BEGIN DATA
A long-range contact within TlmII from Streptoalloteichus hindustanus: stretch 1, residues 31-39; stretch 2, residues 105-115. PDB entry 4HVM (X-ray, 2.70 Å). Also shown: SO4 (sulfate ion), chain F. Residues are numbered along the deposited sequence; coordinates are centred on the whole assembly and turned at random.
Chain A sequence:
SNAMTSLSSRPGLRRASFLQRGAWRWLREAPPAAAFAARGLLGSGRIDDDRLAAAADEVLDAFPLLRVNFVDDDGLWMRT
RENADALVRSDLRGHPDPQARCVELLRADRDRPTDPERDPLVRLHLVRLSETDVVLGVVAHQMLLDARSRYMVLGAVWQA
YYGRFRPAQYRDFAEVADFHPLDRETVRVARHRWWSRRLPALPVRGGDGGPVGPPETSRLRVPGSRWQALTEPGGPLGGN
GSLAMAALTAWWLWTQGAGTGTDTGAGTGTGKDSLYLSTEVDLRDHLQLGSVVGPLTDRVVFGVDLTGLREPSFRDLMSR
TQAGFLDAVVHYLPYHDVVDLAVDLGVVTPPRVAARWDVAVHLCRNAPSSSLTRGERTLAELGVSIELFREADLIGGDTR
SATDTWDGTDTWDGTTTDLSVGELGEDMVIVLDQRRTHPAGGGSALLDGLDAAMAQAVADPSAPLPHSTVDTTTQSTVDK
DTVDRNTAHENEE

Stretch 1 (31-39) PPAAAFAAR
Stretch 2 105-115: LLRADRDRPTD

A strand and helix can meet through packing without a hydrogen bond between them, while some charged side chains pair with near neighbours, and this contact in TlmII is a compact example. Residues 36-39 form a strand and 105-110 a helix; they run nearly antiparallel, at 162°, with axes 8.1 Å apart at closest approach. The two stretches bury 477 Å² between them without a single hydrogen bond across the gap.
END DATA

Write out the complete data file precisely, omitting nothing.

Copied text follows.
A long-range contact within TlmII from Streptoalloteichus hindustanus: stretch 1, residues 31-39; stretch 2, residues 105-115. PDB entry 4HVM (X-ray, 2.70 Å). Also shown: SO4 (sulfate ion), chain F. Residues are numbered along the deposited sequence; coordinates are centred on the whole assembly and turned at random.
Chain A sequence:
SNAMTSLSSRPGLRRASFLQRGAWRWLREAPPAAAFAARGLLGSGRIDDDRLAAAADEVLDAFPLLRVNFVDDDGLWMRT
RENADALVRSDLRGHPDPQARCVELLRADRDRPTDPERDPLVRLHLVRLSETDVVLGVVAHQMLLDARSRYMVLGAVWQA
YYGRFRPAQYRDFAEVADFHPLDRETVRVARHRWWSRRLPALPVRGGDGGPVGPPETSRLRVPGSRWQALTEPGGPLGGN
GSLAMAALTAWWLWTQGAGTGTDTGAGTGTGKDSLYLSTEVDLRDHLQLGSVVGPLTDRVVFGVDLTGLREPSFRDLMSR
TQAGFLDAVVHYLPYHDVVDLAVDLGVVTPPRVAARWDVAVHLCRNAPSSSLTRGERTLAELGVSIELFREADLIGGDTR
SATDTWDGTDTWDGTTTDLSVGELGEDMVIVLDQRRTHPAGGGSALLDGLDAAMAQAVADPSAPLPHSTVDTTTQSTVDK
DTVDRNTAHENEE

Stretch 1 (31-39) PPAAAFAAR
Stretch 2 105-115: LLRADRDRPTD

A strand and helix can meet through packing without a hydrogen bond between them, while some charged side chains pair with near neighbours, and this contact in TlmII is a compact example. Residues 36-39 form a strand and 105-110 a helix; they run nearly antiparallel, at 162°, with axes 8.1 Å apart at closest approach. The two stretches bury 477 Å² between them without a single hydrogen bond across the gap.